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 Middle Ground:
Hard Books, Deep Reading, Electronic Text

"Who among us can generate regularly the stillness and concentration and will to read Henry James, or Joseph Conrad, or James Joyce, or Virginia Woolf as they were meant to be read?" --Sven Birkerts

This lament from Birkerts' The Gutenberg Elegies, "the price of retooling for the electronic millennium" (p. 191) resembles many complaints that I have heard from colleagues suspicious of the habits of mind encouraged and discouraged by electronic media. If those suspicious of computer-assisted learning are correct, my attempts to bring computers into Core are mistaken, even subversive to a nebulously defined mission in the humanities to "make you a better thinker and citizen." After all, the common syllabus promises education "by having you do hard thinking about hard books. The guiding assumption for this is that one of the best ways to learn to read, think, and express oneself well is to study the work of proven good readers, thinkers, and writers" (Core Syllabus, 1998). I would unpack the word "study" here to include active debate and discussion more explicitly. I would also add that I hope students use events from the texts to scrutinize their own deeply held beliefs about, in terms from the common syllabus, moral, social, and cosmic order.

I was not a wild-eyed enthusiast for electronic communication when I began teaching Core. I shared (and still share) some of Birkerts' suspicions; today academics in the humanities have daily lives that work against what Birkerts calls "the slow, painful, delicious excavation of the self by way of reading" (p. 146). I would modify the statement to read "excavation and creation of the self." This is a difficult undertaking. As Birkerts and Gergen (1991) make plain, the constant bombardment of images and ideas, the continual access to one's time, and the siren song of global consumerism can be antithetical to a "life of the mind" in the Enlightenment sense of that phrase.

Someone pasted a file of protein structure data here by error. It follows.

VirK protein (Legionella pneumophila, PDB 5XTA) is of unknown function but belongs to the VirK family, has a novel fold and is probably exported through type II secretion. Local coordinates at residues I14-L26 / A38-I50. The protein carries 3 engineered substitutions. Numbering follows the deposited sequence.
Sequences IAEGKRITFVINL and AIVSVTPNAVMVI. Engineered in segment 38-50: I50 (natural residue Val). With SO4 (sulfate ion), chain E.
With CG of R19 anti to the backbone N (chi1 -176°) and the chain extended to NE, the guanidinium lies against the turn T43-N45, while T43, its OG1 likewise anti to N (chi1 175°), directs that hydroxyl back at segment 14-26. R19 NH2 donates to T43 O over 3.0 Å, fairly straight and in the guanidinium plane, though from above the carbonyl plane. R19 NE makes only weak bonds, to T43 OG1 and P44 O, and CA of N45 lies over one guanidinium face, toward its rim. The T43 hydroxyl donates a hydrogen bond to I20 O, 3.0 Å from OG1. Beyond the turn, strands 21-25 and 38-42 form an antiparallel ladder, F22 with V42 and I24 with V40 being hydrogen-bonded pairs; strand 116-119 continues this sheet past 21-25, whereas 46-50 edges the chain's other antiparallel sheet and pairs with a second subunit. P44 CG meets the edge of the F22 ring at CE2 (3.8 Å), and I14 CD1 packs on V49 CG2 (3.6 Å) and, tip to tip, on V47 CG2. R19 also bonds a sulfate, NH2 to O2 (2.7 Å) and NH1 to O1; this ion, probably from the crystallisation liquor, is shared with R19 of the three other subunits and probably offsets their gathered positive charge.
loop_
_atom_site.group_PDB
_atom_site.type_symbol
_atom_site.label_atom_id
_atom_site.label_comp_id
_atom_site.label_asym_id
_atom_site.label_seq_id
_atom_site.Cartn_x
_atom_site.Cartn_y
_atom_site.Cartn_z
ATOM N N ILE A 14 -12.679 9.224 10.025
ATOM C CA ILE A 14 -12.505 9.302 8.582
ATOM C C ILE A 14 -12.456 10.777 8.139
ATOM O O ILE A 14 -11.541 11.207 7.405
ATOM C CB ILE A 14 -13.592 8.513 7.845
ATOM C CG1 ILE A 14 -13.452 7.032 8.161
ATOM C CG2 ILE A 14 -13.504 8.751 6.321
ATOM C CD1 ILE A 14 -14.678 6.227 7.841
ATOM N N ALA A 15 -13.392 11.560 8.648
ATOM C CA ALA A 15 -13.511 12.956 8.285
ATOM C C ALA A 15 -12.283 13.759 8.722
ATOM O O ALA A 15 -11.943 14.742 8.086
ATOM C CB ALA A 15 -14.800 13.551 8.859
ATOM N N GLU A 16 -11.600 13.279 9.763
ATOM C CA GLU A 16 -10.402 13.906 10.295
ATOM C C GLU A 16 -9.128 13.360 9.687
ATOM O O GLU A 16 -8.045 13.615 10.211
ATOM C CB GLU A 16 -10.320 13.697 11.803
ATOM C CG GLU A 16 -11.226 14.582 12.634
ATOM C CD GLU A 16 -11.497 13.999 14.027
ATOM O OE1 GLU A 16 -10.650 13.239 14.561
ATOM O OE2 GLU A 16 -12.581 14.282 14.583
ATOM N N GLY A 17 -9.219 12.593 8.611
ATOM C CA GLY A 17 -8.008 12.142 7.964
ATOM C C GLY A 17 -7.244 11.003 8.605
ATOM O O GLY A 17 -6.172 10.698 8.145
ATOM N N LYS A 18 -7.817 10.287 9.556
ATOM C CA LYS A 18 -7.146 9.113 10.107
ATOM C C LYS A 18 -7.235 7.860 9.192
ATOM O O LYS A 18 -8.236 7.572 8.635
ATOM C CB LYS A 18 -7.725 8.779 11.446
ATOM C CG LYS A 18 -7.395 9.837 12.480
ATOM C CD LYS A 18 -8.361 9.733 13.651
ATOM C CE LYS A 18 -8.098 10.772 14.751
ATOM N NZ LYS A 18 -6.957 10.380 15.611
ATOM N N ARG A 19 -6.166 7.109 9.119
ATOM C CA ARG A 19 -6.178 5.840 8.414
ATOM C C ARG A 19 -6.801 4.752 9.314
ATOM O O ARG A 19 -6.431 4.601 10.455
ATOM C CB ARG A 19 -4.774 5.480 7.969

In trying to find a quiet space in which one can pursue intellectual inquiry, Lanham finds our current practice of working with texts questionable and Birkerts contends that the world of commerce and technology have already left us behind. He notes, bleakly,"Literature and the humane values we associate with it have been depreciated, reincarnated in debased form. . . .they have been rendered safely, nostalgically, irrelevant" (p. 184). Although I find the large chain bookstores sinister in their relentless attack on small booksellers, I wish that Birkerts would spend more time watching patrons in his local Barnes & Noble. People are there, in large numbers, buying and reading books while sipping cappuccino, but Birkerts' conclusion suits the elegiac tone of his essays.

The biologists, classicists, mathematicians, and English teachers who volunteer to teach Core have decided to challenge any assumptions that the humanities are nostalgic, irrelevant, or nearly extinct. Reading the Core texts enables faculty and students to ask questions that apply across times and culture. Core may provide the only instance of "stillness and concentration and will" that students have with sustained reading in the humanities. After Core, they may never move beyond the popular fiction aisle at Barnes & Noble, but they will, at least in the Core classroom, encounter the sorts of books that can lead one to reevaluate fundamental assumptions and values. It is curious, in fact, to encounter this sort of questioning, in passionate debates, among faculty in the Core seminar, where participants read the books together before entering the classroom.